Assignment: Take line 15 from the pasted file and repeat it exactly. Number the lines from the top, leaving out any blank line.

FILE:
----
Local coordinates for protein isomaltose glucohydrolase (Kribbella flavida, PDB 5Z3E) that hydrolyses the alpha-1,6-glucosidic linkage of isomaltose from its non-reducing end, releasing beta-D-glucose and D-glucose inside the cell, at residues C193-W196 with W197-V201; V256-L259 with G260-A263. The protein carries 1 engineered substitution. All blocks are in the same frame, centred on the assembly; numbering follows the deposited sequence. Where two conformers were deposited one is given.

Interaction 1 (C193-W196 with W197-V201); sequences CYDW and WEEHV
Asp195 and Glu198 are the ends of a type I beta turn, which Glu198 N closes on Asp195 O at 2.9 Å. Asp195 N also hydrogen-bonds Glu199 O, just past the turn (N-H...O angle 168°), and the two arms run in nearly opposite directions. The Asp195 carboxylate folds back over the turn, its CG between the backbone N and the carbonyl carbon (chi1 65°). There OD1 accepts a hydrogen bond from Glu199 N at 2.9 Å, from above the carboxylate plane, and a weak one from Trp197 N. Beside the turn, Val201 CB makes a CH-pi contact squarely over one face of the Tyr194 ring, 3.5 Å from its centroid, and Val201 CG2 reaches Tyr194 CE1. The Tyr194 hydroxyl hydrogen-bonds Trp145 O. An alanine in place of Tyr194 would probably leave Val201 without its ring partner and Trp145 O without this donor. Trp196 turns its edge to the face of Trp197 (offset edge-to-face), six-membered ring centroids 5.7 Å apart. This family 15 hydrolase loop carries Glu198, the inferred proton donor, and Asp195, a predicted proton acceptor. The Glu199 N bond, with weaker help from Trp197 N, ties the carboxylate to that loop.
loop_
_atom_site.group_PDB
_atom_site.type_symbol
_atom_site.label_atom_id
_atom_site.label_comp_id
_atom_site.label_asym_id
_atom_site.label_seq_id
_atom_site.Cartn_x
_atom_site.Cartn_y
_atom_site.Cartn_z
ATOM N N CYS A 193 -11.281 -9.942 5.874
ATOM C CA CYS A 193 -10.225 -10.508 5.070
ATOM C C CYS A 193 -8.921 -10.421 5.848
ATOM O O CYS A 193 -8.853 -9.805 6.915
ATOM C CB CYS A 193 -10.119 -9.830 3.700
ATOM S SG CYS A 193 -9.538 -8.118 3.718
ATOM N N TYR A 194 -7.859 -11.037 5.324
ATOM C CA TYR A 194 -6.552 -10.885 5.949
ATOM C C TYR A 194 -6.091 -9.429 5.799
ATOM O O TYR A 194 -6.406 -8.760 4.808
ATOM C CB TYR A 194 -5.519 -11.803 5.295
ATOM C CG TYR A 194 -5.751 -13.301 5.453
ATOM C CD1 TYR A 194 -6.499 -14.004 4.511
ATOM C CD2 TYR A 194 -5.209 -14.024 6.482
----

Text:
ATOM C CA CYS A 193 -10.225 -10.508 5.070